Friday, March 12, 2010

The Tiny Terroir-ist: Alice Feiring

Tiny in stature, but certainly not on opinions, Alice Feiring is a wine journalist, author and one of the leading advocates of natural wine in the USA. Wednesday evening, Walla Walla had the great experience of listening to Alice speak at Whitman College. And many thanks to Professor Kevin Pogue of the Geology Department and the Lecture Series for making it possible.

Many may know Alice from her controversial book, The Battle for Wine and Love: or How I Saved the World from Parkerization Since the release of her book, Alice has added to the fans she already had through her blog, Veritas In Vino and also added some critics to her list.

It was a pleasure for me to visit with Alice before she went up to the lectern. She was genuine and warm. We mostly discussed her visit to Walla Walla and the politics of wine blogging. Alice started her wine blog in 2004 (I started a year later) when wine blogging was still very much a "man's world." Watching her mannerisms, they were very delicate and ethereal and she even curtsied at the end of her speech. There was a sense of shyness about her and I thought to myself, "This cannot be the same woman who was kicked out of Mark Squire's Forum - - I mean, Robert Parker's Forum."

So you might wonder, "How did Alice save the world from Parkerization?" The New World has been accused by many of pandering to Robert Parker's palate, which often means "manipulating" and following a "recipe" to get Parker's palate all twitterpated. After all, a "twitterpated Parker palate" (say that three times) can often bring high scores. It can also be a double-edge sword if it means losing the expression of the terroir.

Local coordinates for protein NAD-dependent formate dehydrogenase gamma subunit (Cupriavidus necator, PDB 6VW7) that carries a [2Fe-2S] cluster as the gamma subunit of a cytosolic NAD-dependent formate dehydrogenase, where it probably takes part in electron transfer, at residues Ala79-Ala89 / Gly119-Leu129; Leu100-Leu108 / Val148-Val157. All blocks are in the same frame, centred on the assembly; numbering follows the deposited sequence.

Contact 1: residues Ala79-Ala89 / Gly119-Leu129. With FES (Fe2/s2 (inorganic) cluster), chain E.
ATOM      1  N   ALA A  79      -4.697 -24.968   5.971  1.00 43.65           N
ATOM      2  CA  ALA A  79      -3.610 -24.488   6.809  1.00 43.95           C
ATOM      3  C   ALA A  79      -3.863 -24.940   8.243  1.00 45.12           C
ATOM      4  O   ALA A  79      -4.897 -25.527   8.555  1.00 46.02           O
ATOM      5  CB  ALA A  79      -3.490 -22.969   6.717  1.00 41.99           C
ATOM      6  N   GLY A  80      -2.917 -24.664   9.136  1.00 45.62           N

Seconds before Alice took the stage, I looked behind me and saw the auditorium was filled with WWCC Eno/Vit students, winemakers and vineyardists. Something told me before the end of the evening, "feathers would be ruffled." Or is that vines would be shaken and leaves would be ruffled?

Alice Feiring believes in the natural wine movement, such as organic and biodynamic wines. Alice prefers wines that have not been "manipulated" by man, even down to the irrigation (I knew the irrigation comment was going to get some reactions from the audience - and I was right!) She feels that wines are manipulated by irrigation when we water and then stress out the grape. Water should only be used to keep a vine alive or when newly planted, says Alice, pointing out the vineyards in the Sinai Peninsula.

Of course, it is no secret that some New World wines have been "manipulated" by oak, adding acids to over-ripe grapes, using packaged yeasts instead of "wild yeasts", adding water to correct sugars, and even reverse osmosis removal of alcohol. She even suggested that stirring of the lees in white wines was a manipulation.

Do I agree with everything Alice had to say. No, but it was certainly good food for thought. Alice says oak is to be used as a vessel and not for flavor. I can appreciate the use of the vessel, but I will admit that I enjoy "vanillans" in merlot and cabernet sauvignon, yet I hate "getting run over by a logging truck of oak" in white wines.